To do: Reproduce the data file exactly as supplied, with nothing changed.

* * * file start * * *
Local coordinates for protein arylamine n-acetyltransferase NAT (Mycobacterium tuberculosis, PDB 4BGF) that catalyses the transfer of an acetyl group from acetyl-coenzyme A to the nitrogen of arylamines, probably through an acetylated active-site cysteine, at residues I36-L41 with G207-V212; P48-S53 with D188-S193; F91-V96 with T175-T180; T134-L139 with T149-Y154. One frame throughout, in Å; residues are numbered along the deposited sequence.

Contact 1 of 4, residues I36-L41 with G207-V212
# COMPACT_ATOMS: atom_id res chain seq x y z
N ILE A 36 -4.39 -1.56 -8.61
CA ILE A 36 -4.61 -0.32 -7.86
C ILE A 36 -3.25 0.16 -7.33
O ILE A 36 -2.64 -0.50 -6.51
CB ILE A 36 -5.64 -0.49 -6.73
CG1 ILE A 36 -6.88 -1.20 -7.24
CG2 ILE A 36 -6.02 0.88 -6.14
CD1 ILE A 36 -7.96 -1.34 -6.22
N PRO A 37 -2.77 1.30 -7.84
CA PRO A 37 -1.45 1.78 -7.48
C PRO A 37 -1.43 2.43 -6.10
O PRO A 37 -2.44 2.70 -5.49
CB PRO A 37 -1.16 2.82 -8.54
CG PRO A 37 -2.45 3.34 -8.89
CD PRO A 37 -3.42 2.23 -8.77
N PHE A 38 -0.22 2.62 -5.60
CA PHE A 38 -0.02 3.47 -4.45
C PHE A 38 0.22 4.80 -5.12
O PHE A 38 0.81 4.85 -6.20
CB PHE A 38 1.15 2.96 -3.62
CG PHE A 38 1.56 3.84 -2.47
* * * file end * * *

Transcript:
Local coordinates for protein arylamine n-acetyltransferase NAT (Mycobacterium tuberculosis, PDB 4BGF) that catalyses the transfer of an acetyl group from acetyl-coenzyme A to the nitrogen of arylamines, probably through an acetylated active-site cysteine, at residues I36-L41 with G207-V212; P48-S53 with D188-S193; F91-V96 with T175-T180; T134-L139 with T149-Y154. One frame throughout, in Å; residues are numbered along the deposited sequence.

Contact 1 of 4, residues I36-L41 with G207-V212
# COMPACT_ATOMS: atom_id res chain seq x y z
N ILE A 36 -4.39 -1.56 -8.61
CA ILE A 36 -4.61 -0.32 -7.86
C ILE A 36 -3.25 0.16 -7.33
O ILE A 36 -2.64 -0.50 -6.51
CB ILE A 36 -5.64 -0.49 -6.73
CG1 ILE A 36 -6.88 -1.20 -7.24
CG2 ILE A 36 -6.02 0.88 -6.14
CD1 ILE A 36 -7.96 -1.34 -6.22
N PRO A 37 -2.77 1.30 -7.84
CA PRO A 37 -1.45 1.78 -7.48
C PRO A 37 -1.43 2.43 -6.10
O PRO A 37 -2.44 2.70 -5.49
CB PRO A 37 -1.16 2.82 -8.54
CG PRO A 37 -2.45 3.34 -8.89
CD PRO A 37 -3.42 2.23 -8.77
N PHE A 38 -0.22 2.62 -5.60
CA PHE A 38 -0.02 3.47 -4.45
C PHE A 38 0.22 4.80 -5.12
O PHE A 38 0.81 4.85 -6.20
CB PHE A 38 1.15 2.96 -3.62
CG PHE A 38 1.56 3.84 -2.47